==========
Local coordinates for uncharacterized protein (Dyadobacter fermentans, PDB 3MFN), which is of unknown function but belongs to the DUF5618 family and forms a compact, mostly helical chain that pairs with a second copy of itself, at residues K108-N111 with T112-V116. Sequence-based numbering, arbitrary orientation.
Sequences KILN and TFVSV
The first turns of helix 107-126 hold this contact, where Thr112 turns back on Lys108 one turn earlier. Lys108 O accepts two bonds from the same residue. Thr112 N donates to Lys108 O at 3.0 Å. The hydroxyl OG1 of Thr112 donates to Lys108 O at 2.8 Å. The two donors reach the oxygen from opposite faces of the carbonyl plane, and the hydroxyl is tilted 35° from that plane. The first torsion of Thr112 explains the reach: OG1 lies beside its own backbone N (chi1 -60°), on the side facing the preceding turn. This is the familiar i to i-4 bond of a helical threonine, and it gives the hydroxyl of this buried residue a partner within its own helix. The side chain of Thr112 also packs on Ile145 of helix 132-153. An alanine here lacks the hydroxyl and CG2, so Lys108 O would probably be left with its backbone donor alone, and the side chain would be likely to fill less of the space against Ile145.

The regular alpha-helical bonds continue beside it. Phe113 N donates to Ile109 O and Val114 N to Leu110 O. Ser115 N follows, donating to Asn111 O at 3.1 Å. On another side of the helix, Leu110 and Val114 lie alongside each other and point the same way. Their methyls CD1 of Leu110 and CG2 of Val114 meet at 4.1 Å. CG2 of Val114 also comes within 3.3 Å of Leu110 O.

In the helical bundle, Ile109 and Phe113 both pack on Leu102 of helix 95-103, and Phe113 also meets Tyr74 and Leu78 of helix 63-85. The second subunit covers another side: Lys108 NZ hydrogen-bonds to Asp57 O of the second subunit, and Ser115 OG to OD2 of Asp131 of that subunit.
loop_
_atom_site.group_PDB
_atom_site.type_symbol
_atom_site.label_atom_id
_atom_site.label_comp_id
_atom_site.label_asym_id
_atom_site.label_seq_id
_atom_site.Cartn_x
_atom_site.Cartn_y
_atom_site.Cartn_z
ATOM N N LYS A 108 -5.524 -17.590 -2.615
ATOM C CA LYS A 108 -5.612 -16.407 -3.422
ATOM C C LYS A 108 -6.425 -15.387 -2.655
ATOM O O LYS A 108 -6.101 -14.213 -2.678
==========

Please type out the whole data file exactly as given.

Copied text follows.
Local coordinates for uncharacterized protein (Dyadobacter fermentans, PDB 3MFN), which is of unknown function but belongs to the DUF5618 family and forms a compact, mostly helical chain that pairs with a second copy of itself, at residues K108-N111 with T112-V116. Sequence-based numbering, arbitrary orientation.
Sequences KILN and TFVSV
The first turns of helix 107-126 hold this contact, where Thr112 turns back on Lys108 one turn earlier. Lys108 O accepts two bonds from the same residue. Thr112 N donates to Lys108 O at 3.0 Å. The hydroxyl OG1 of Thr112 donates to Lys108 O at 2.8 Å. The two donors reach the oxygen from opposite faces of the carbonyl plane, and the hydroxyl is tilted 35° from that plane. The first torsion of Thr112 explains the reach: OG1 lies beside its own backbone N (chi1 -60°), on the side facing the preceding turn. This is the familiar i to i-4 bond of a helical threonine, and it gives the hydroxyl of this buried residue a partner within its own helix. The side chain of Thr112 also packs on Ile145 of helix 132-153. An alanine here lacks the hydroxyl and CG2, so Lys108 O would probably be left with its backbone donor alone, and the side chain would be likely to fill less of the space against Ile145.

The regular alpha-helical bonds continue beside it. Phe113 N donates to Ile109 O and Val114 N to Leu110 O. Ser115 N follows, donating to Asn111 O at 3.1 Å. On another side of the helix, Leu110 and Val114 lie alongside each other and point the same way. Their methyls CD1 of Leu110 and CG2 of Val114 meet at 4.1 Å. CG2 of Val114 also comes within 3.3 Å of Leu110 O.

In the helical bundle, Ile109 and Phe113 both pack on Leu102 of helix 95-103, and Phe113 also meets Tyr74 and Leu78 of helix 63-85. The second subunit covers another side: Lys108 NZ hydrogen-bonds to Asp57 O of the second subunit, and Ser115 OG to OD2 of Asp131 of that subunit.
loop_
_atom_site.group_PDB
_atom_site.type_symbol
_atom_site.label_atom_id
_atom_site.label_comp_id
_atom_site.label_asym_id
_atom_site.label_seq_id
_atom_site.Cartn_x
_atom_site.Cartn_y
_atom_site.Cartn_z
ATOM N N LYS A 108 -5.524 -17.590 -2.615
ATOM C CA LYS A 108 -5.612 -16.407 -3.422
ATOM C C LYS A 108 -6.425 -15.387 -2.655
ATOM O O LYS A 108 -6.101 -14.213 -2.678